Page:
Oct. 7: "Dr. Strangelove; or, How I Learned to Stop Worrying and Love the Bomb" (Stanley Kubrick, 1964). Painfully hilarious Cold War satire. Peter Sellers, George C. Scott, Sterling Hayden, Keenan Wynn, Slim Pickens.

Oct. 9: "Roadmap to Apartheid" (Eron Davidson & Ana Nogueira, 2012). Award-winning documentary that examines the apartheid analogy commonly used to describe the Israeli-Palestinian conflict. Followed by a panel discussion, moderated by Meta Peace Team cofounder Father Peter Dougherty, with Detroit chapter of the Jewish Voice for Peace board member Barbara Harvey and Palestinian telecommunications entrepreneur Sam Bahour, an Ohio native who moved to the occupied West Bank in 1995. Q&A. Followed on Oct. 12 by a discussion (1 p.m., location TBA). Sponsored by Ann Arbor Unitarian Universalists for Justice in the Middle East. Tickets $10 (MTF members & seniors, $7.50; students, $5) in advance at and at the door. 7 p.m.

Oct. 11, 14, & 15: "Good Ol' Freda" (Ryan White, 2013). Documentary about the Beatles' secretary Freda Kelly.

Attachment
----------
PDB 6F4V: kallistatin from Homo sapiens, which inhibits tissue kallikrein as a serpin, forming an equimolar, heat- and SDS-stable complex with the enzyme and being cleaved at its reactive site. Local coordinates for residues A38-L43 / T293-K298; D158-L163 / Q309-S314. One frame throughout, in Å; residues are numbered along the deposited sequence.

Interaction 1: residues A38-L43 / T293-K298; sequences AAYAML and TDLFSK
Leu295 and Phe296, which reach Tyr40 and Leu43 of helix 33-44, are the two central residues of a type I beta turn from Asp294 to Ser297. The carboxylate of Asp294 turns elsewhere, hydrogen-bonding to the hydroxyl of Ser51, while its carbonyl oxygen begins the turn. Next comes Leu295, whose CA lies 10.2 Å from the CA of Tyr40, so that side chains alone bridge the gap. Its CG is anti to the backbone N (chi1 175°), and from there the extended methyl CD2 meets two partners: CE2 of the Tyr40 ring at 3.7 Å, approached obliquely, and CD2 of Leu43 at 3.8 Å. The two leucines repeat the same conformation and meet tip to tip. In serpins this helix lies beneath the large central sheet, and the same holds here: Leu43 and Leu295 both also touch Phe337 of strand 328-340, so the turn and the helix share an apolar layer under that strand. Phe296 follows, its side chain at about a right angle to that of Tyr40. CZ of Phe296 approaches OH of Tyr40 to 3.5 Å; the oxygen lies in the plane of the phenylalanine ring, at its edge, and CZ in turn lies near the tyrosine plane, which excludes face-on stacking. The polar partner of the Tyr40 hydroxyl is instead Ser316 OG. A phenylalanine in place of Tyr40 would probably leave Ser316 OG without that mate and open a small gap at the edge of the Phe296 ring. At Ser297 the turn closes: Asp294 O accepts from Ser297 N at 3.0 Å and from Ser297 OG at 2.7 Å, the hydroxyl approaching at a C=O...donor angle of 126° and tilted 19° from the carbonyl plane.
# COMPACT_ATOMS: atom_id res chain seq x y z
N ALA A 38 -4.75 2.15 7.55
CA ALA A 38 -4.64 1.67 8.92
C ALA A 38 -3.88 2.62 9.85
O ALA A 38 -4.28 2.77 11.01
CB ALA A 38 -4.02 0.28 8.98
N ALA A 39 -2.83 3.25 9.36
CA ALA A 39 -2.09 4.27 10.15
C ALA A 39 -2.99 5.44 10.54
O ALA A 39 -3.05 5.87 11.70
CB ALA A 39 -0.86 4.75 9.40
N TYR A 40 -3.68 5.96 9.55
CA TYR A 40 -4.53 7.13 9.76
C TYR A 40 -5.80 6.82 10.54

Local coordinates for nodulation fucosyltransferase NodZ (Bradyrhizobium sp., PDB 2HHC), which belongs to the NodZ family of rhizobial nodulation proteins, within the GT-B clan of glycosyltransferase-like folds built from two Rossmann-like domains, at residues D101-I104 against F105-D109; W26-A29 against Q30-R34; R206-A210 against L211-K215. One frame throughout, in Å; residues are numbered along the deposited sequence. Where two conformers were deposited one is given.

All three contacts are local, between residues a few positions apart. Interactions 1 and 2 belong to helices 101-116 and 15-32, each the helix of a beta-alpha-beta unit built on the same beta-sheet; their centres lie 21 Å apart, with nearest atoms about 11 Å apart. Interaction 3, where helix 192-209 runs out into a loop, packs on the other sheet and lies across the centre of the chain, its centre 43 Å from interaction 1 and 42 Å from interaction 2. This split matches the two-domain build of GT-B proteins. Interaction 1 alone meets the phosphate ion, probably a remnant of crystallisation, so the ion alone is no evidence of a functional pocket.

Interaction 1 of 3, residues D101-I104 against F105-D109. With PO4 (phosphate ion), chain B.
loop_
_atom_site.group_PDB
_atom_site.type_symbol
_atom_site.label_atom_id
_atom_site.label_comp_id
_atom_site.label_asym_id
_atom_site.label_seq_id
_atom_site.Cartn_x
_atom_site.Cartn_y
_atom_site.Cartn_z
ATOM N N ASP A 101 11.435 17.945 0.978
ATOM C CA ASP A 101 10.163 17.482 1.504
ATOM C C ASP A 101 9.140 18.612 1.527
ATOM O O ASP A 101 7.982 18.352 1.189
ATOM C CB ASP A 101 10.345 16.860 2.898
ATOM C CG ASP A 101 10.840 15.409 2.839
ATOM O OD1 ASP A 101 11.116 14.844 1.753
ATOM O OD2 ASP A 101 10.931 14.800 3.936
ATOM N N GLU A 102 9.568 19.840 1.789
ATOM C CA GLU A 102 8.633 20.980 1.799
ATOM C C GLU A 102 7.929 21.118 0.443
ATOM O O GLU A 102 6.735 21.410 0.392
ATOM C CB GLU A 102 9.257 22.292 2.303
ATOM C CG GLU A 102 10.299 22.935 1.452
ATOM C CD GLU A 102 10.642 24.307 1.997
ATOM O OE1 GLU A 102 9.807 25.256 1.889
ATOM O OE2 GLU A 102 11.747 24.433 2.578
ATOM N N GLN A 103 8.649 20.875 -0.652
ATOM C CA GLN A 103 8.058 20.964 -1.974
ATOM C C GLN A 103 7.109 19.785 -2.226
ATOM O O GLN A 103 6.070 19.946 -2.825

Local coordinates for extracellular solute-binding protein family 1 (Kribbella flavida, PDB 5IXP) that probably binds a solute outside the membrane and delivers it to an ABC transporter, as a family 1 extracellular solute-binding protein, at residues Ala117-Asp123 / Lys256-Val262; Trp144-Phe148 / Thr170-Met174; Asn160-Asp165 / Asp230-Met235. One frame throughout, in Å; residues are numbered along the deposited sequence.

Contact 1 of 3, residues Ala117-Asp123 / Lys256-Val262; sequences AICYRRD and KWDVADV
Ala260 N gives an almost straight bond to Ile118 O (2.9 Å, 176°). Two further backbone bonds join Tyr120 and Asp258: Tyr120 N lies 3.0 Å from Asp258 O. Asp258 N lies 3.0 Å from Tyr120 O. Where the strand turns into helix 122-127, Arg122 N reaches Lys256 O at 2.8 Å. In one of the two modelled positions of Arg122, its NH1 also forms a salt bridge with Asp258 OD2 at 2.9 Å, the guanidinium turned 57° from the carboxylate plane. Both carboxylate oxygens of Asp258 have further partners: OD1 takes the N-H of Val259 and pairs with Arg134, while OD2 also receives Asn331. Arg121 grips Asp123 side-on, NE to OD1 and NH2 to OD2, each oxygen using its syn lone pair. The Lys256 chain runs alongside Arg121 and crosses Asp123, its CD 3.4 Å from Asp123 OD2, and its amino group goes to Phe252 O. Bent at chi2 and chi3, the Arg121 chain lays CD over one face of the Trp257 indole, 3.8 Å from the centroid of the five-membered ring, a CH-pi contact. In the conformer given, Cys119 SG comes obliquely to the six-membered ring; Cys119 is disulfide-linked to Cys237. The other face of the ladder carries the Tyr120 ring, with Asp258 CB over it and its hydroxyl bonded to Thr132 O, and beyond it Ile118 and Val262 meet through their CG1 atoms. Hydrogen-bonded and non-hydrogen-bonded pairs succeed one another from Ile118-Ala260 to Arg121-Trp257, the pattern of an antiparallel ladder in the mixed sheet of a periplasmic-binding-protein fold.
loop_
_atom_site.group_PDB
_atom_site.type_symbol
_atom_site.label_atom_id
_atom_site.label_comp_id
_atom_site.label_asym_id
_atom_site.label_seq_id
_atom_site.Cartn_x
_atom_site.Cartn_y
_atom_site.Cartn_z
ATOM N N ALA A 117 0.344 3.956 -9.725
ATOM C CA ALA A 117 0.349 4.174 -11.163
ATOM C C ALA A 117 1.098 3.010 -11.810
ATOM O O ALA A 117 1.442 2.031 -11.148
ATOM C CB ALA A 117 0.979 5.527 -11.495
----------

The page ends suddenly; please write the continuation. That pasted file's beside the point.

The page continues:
Oct. 14: "Monty Python & the Holy Grail" (Terry Gilliam, 1975). Outrageously irreverent, hilarious parody of Arthurian tales. Graham Chapman, John Cleese, Eric Idle, Michael Palin, Terry Jones.

Oct. 15-17: "Blue Caprice" (Alexandre Moors, 2013). Drama about an abandoned boy who's drawn into the shadow of a dangerous father figure. Inspired by events that led to the 2002 Beltway sniper attacks. Joey Lauren Adams, Isaiah Washington.

Oct. 16: "Unacceptable Levels" (Ed Brown, 2013). Documentary exploring the results of the chemical revolution of the 1940s through the eyes of affable filmmaker Brown, a father seeking to understand the world in which he and his wife are raising their children. $11 in advance at and at the door. The screening takes place only if enough advance tickets are sold. 7 p.m.

Opens Oct. 18: "In a World…" (Lake Bell, 2013). Comedy about an underachieving vocal coach who's motivated by her father, the king of movie-trailer voiceovers, to become a voiceover star.